Pride is an opportunity once a year to celebrate the LGBTQ+ community, all that we’ve achieved and all that we contribute to society. For me, like many people of my generation, Pride was predominantly a political statement. So I’m ambivalent that it has become so commercialised. I love rainbow flags and it’s great to see many recent converts to LGBTQ+ equality flying them – especially in the City – but we really do need to ensure that these businesses celebrate and promote all diverse people within their corporations, not just during June but every day of the year. In particular, in the light of the Black Lives Matter movement, we need to see that their commitment to inclusivity and diversity is wider and deeper than an annual feel-good parade.
Have you faced any challenges or barriers in your personal/professional life that you’d like to share?
I have been lucky that I haven’t faced much open discrimination – or not that I’ve been aware of. When I became a solicitor in the 1980s, it was much harder to be accepted as an openly gay man and get promoted. However, because close friends of mine died of AIDS I decided that it was important to come out and get involved in protecting the rights of people with HIV. I think you only secure meaningful change by being bold, and at a time when people were being sacked for being gay or HIV+ I took the view that people like me needed to speak out and address the extent of the discrimination that people faced. I have personally benefitted from many of the legal changes that were introduced during my career, so I hope that in turn I have been able to be a role model for young LGBTQ+ people in my own workplace.
On reflection, any advice you’d like to share with the younger LGBTQ+ community in Islington today?
I would encourage everyone to be brave and live their most authentic life, but also to have fun and to hold close those who are dear to them. I think we are lucky to live in this wonderful city and whenever I see a young gay couple holding hands in the street, I’m proud of how inclusive and accepting it has become. My partner always nudges me and reminds me that my work with Stonewall helped make it possible for younger LGBTQ+ people to be themselves with confidence. But I’d encourage them to know their gay history, their politics, and how these freedoms were won.
I feel lucky to live in Islington and to be part of such a vibrant community.
As an Islington resident, how would you describe the borough in a word or a sentence?
It feels inclusive, lively, varied and friendly. But at the same time it’s a borough of extremes – there are many rich and affluent people who live in Islington and can take advantage of all it has to offer, but also many disadvantaged people who live here too. Those of us who are privileged need to be mindful of those who are less advantaged and who need help to achieve their potential.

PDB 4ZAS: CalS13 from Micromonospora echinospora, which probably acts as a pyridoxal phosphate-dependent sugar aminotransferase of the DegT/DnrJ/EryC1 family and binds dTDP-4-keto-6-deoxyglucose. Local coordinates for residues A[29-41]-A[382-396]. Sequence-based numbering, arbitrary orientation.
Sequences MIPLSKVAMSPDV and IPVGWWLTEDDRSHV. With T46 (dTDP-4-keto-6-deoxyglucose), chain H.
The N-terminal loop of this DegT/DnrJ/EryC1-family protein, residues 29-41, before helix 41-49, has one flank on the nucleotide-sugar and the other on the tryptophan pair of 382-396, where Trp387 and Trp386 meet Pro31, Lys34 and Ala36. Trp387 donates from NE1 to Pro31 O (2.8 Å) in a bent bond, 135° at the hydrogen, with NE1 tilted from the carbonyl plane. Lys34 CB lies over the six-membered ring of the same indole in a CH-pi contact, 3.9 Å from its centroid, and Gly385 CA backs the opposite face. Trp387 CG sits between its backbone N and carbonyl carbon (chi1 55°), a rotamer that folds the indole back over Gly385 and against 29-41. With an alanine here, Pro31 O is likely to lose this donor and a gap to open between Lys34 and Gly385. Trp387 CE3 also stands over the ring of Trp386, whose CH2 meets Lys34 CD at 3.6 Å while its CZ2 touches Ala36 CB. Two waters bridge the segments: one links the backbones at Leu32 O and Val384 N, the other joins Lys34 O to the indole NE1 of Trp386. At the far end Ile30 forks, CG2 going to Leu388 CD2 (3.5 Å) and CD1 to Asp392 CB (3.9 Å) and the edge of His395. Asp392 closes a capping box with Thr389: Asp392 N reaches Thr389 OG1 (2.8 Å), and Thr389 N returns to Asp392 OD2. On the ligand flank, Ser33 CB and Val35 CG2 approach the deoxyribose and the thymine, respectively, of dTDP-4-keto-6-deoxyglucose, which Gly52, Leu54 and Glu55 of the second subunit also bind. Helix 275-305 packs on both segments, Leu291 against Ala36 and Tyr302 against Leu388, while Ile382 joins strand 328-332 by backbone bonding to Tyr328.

This leads well into the next question, what attracted you to Islington Giving and why did you decide to become a supporter?
I feel lucky to live in Islington and to be part of such a vibrant community. I was the first in my family to go to university, and I was lucky to get state support to do that. My own background and personal journey makes me conscious of societal inequality, so I support Islington Giving to make a difference to the lives of others. I like the fact that Islington Giving supports a wide range of projects, especially for young people. You have also done some really good work to support the community during the pandemic.
Where is your favourite place in the borough?
There are so many great spots. I love it around Myddelton Square and Amwell Street. It’s a little haven of peace in the middle of Islington, it’s quiet and central and there’s a mix of people who have lived here for a very long time – and seen all the changes in the borough – and others who are recent arrivals. There’s a strong sense of neighbourhood and community, and I’m very pleased to be part of that.
Is there anything else you’d like to add?
I would certainly like to encourage people to support the work that you are doing at Islington Giving. One of the things I’ve learnt from being chair of the EHRC is that we all need to try to develop greater empathy for people – especially those who are different to us and come from different cultures and backgrounds or identify differently. I’m confident that if we all developed greater empathy we would be a less divided and defensive society.
Thanks to decades of work and resilience of LGBTQ+ rights organisations and individuals, Islington is today a diverse borough that feels mostly welcoming and inclusive. However, the pandemic has had devastating effects on the mental health of LGBTQ+ people. Read More.